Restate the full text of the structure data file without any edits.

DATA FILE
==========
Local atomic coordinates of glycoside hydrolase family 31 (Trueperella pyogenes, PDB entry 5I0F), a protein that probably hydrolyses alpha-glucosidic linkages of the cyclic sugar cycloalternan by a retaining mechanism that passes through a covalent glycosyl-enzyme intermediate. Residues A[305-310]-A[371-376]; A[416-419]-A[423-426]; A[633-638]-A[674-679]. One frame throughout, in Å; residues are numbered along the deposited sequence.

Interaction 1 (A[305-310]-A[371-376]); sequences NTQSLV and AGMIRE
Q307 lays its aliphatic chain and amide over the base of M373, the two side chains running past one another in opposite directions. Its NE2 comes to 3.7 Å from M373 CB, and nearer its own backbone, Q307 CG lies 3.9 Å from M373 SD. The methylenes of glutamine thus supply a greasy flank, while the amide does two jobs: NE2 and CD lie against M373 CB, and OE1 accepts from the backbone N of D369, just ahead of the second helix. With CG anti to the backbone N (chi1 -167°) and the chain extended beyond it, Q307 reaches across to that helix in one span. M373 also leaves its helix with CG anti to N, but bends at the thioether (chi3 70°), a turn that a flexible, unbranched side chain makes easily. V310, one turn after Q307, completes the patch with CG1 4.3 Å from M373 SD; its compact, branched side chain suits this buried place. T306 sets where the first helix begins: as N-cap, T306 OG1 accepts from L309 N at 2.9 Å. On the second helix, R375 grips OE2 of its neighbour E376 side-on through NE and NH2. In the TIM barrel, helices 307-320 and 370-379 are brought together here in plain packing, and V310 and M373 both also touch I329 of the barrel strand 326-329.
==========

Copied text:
Local atomic coordinates of glycoside hydrolase family 31 (Trueperella pyogenes, PDB entry 5I0F), a protein that probably hydrolyses alpha-glucosidic linkages of the cyclic sugar cycloalternan by a retaining mechanism that passes through a covalent glycosyl-enzyme intermediate. Residues A[305-310]-A[371-376]; A[416-419]-A[423-426]; A[633-638]-A[674-679]. One frame throughout, in Å; residues are numbered along the deposited sequence.

Interaction 1 (A[305-310]-A[371-376]); sequences NTQSLV and AGMIRE
Q307 lays its aliphatic chain and amide over the base of M373, the two side chains running past one another in opposite directions. Its NE2 comes to 3.7 Å from M373 CB, and nearer its own backbone, Q307 CG lies 3.9 Å from M373 SD. The methylenes of glutamine thus supply a greasy flank, while the amide does two jobs: NE2 and CD lie against M373 CB, and OE1 accepts from the backbone N of D369, just ahead of the second helix. With CG anti to the backbone N (chi1 -167°) and the chain extended beyond it, Q307 reaches across to that helix in one span. M373 also leaves its helix with CG anti to N, but bends at the thioether (chi3 70°), a turn that a flexible, unbranched side chain makes easily. V310, one turn after Q307, completes the patch with CG1 4.3 Å from M373 SD; its compact, branched side chain suits this buried place. T306 sets where the first helix begins: as N-cap, T306 OG1 accepts from L309 N at 2.9 Å. On the second helix, R375 grips OE2 of its neighbour E376 side-on through NE and NH2. In the TIM barrel, helices 307-320 and 370-379 are brought together here in plain packing, and V310 and M373 both also touch I329 of the barrel strand 326-329.